Runner’s legacy lives on

Jan McKeown

Jan McKeown

PROSPECT — The namesake of the inaugural Jan’s Run is a very familiar one in the running community across the country.

Jan McKeown ran her first race on May 27, 1979 at the age of 32. The race, which was the 8.5 mile Amity Race, was a turning point in McKeown’s life.

“No stopping now,” McKeown wrote in her race scrapbook after that race.

She was right.

McKeown would go on to become a very talented runner. In 1988, she was ranked the No. 1 runner in New England and 18th nationally in her age group in 1988 by Runner’s World magazine.

“The competitive racing bug just bit her. If she went to a race and didn’t come in first, second, or third, she would be upset,” said John McKeown, her husband.

Jan McKeown, who lived in Prospect, died on June 15, 2015 at the age of 68 after a long battle with cancer. Her funeral drew more than 1,000 people, including runners from all over the state, John McKeown said.

Jan’s Run, which is May 14, is a 5K race in memory of Jan McKeown. The race steps off at 10 a.m. from St. Anthony Church, 4 Union City Road.

Joe Riccio, race director for Jan’s Run and a friend of Jan McKeown, said she began running races at a time when not too many women were competing. However, he said, she still managed to set the pace.

Riccio, who is also a runner, said for years he had only heard about McKeown, but never had the chance to meet her.

“I never knew her, I never saw her face. I just knew there was a woman in the race who was at the lead of the men all the time. I never saw her face because I was behind her. By the time I finished she was packed up and gone,” Riccio said.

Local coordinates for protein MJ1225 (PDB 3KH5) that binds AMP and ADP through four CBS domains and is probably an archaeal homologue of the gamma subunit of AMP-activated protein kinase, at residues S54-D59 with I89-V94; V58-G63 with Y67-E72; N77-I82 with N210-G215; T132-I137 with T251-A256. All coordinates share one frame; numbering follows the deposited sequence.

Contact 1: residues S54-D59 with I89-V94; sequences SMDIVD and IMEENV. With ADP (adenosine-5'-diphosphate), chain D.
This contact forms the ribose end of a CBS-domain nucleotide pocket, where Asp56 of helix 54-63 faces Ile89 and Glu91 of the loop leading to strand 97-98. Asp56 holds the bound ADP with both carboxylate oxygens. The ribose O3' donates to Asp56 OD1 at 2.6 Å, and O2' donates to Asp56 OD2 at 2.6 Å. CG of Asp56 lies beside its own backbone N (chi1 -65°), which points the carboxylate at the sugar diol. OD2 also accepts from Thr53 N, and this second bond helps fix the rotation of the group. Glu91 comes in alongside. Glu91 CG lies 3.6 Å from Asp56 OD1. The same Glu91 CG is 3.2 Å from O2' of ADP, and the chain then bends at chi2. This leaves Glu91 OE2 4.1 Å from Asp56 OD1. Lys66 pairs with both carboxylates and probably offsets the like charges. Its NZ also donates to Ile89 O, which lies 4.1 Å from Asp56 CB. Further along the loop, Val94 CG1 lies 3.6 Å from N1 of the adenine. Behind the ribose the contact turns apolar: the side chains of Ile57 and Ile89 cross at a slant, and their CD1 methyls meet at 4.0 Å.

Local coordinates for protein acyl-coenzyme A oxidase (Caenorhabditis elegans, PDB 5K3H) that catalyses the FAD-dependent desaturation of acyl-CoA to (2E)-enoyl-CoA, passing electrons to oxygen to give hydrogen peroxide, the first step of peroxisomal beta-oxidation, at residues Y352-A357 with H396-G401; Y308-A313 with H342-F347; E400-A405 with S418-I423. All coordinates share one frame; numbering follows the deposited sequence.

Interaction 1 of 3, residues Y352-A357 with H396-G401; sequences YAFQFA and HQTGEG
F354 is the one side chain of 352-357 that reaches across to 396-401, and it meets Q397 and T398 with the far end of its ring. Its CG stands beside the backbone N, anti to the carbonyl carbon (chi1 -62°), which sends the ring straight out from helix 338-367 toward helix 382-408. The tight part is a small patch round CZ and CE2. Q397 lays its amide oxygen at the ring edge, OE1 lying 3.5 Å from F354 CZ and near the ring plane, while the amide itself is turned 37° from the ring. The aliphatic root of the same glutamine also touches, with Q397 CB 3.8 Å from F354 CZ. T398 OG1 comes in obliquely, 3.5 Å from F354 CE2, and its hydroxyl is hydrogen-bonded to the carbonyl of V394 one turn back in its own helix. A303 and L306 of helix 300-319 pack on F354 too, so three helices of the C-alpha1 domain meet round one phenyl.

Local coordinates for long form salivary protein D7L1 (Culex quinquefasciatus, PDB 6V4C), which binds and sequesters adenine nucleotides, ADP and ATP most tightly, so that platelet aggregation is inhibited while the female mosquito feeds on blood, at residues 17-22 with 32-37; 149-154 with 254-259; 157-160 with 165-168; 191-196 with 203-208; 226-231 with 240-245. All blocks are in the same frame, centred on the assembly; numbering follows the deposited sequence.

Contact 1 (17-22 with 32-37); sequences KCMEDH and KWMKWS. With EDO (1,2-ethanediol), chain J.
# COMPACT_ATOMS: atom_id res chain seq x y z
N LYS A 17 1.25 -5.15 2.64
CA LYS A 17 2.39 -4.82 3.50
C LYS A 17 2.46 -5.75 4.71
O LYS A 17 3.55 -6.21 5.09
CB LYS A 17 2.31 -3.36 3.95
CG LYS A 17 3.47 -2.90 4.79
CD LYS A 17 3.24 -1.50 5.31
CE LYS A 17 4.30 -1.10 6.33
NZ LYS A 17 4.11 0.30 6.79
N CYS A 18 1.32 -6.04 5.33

Riccio first met her in 1989 when he finished a race just in front of her.

“I saw this woman in front of me and knew I could overtake her. I did and I finished and continued on to my warm down. This woman comes up to me, it was Jan, and said ‘and who the hell are you,’” Riccio recalled.

Throughout the years Jan McKeown competed in a variety of races, running in the Boston Marathon eight times, the New York Marathon twice and winning the 7-mile Litchfield Hills Road Race three times in a row, John McKeown said.

In addition to her finishing times, Jan McKeown was also known for her exploits, Riccio said.

While competing in her first triathlon she came out of the water suffering from hypothermia, Riccio states in the Warren Street Social and Athletic Club memorial about Jan McKeown. She was taken into an ambulance and told she would not be able to finish the race. While the paramedics had their backs turn, she snuck out of the ambulance and continued on her way in the race.

Soon after Jan McKeown passed away her friends began planning the race in her honor, John McKeown said.

John McKeown was initially against the idea because he knew how difficult putting on a race can be. However, because it was her friends that wanted to do it, he began to support the idea.

“I think it’s a great honor now. But it is still a lot of work,” John McKeown said.

The race starts at St. Anthony Church and will follow the same route as the Lions Club’s annual Easter Run for Eye Research 5K.

In addition to the 5K, the race will feature a 2-mile fitness walk and a kid’s fun run.

The fun run for children ages 6 and under starts at 9:15 a.m. and the run for children ages 7 and older starts at 9:30 p.m. The 5K and fitness walk will step off at 10 a.m.

Pre-registration fees through May 7 are $22 for the 5K, $12 for the fitness walk and for runners ages 12 and under and teenagers, and $6 for the kids fun run. After May 7, the fees increase to $27, $15 and $8. For more information or to register, visit

The money raised will benefit the cross country and track and field teams at Long River Middle School and Woodland Regional High School.

“We are very fortunate and grateful that these monies are being donated to our programs. These proceeds will help us maintain our standards of excellence,” said Jeff Lownds, who coaches cross country and girls track at Woodland.